Eating too much salt isn’t just an American thing. A study from March 2014 found that kids in London eat too much salt — with 36 percent of it coming from bread and cereal products. The UK has a program to reduce salt by cutting the salt in supermarket and restaurant foods. But more efforts are needed — in the UK and in the U.S. Salt starts increasing kids’ risk of high blood pressure when they are as young as 1 year old.
Nearly 80 percent of 1-3 year olds and more than 90 percent of 4-18 year-olds in the U.S. get too much sodium, according to the Centers for Disease Control and Prevention. According to a federal nutrition survey, boys 6 to 11 eat an average of more than 3,000 mg/day of sodium, with girls not far behind. Boys 12 to 19 get more than 4,000 mg/day.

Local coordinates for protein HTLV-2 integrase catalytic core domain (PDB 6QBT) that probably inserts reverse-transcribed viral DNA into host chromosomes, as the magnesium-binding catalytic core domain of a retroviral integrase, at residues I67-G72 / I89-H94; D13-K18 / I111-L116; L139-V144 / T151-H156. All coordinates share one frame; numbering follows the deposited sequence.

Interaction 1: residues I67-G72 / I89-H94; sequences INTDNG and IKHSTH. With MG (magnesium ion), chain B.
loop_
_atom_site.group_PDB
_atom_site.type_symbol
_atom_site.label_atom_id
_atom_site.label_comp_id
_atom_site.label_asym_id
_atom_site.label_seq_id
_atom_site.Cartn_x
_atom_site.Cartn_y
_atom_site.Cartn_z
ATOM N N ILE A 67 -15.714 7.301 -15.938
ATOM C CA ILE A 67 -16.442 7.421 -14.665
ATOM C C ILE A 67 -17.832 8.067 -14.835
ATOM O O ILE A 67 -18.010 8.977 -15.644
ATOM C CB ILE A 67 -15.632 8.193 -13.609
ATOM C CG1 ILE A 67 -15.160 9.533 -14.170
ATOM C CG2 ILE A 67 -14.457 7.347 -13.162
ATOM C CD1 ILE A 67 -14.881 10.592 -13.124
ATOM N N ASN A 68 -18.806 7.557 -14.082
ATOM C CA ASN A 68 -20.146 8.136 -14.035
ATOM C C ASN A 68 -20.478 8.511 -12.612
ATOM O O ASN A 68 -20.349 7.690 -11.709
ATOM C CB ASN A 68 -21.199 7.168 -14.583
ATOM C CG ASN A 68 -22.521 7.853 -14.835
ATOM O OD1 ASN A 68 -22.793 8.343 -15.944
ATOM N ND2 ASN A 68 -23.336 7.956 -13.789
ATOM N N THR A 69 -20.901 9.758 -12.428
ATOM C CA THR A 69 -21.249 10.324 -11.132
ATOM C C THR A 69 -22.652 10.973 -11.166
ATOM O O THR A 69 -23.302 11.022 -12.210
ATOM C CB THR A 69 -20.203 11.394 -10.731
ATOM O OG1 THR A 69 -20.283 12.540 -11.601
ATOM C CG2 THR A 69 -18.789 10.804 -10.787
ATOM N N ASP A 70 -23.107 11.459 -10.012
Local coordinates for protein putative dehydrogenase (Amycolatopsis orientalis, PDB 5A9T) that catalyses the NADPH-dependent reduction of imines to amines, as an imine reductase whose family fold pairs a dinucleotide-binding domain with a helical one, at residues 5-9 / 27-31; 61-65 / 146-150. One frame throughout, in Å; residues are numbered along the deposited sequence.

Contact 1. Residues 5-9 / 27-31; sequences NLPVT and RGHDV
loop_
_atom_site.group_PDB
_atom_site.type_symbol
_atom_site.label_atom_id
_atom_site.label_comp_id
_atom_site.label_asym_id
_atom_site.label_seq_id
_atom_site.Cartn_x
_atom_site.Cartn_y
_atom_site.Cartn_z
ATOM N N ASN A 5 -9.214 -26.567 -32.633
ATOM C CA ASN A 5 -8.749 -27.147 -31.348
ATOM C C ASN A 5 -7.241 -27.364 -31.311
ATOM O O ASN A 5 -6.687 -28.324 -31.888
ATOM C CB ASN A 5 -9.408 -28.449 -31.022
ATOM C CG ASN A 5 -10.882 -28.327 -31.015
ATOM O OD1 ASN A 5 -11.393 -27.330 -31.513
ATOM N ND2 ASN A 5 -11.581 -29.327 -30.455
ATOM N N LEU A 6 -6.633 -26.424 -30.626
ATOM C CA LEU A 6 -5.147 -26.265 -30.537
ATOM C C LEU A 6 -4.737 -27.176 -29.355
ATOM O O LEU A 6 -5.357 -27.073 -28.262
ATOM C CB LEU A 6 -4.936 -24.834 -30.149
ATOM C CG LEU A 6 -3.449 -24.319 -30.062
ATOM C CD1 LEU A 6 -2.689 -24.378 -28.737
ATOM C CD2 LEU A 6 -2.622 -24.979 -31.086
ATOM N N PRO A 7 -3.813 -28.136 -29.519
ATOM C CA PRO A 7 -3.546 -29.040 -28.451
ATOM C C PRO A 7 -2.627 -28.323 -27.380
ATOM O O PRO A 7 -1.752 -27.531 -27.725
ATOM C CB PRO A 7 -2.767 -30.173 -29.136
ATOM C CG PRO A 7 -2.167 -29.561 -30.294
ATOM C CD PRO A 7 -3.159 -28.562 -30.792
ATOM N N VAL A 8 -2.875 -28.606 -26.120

In the UK study of kids 5 to 17, teens 13 to 17 ate the most salt — 7.55 grams per day, which is equal to more than 3,000 mg sodium. The youngest kids in the study (ages 5-6) ate 3.75 grams per day, or 1,500 mg sodium. Boys in those two age groups ate more salt than girls.
The American Heart Association recommends adults and children get less than 1,500 mg of sodium, which is equivalent to about 3.75 grams of salt, per day.
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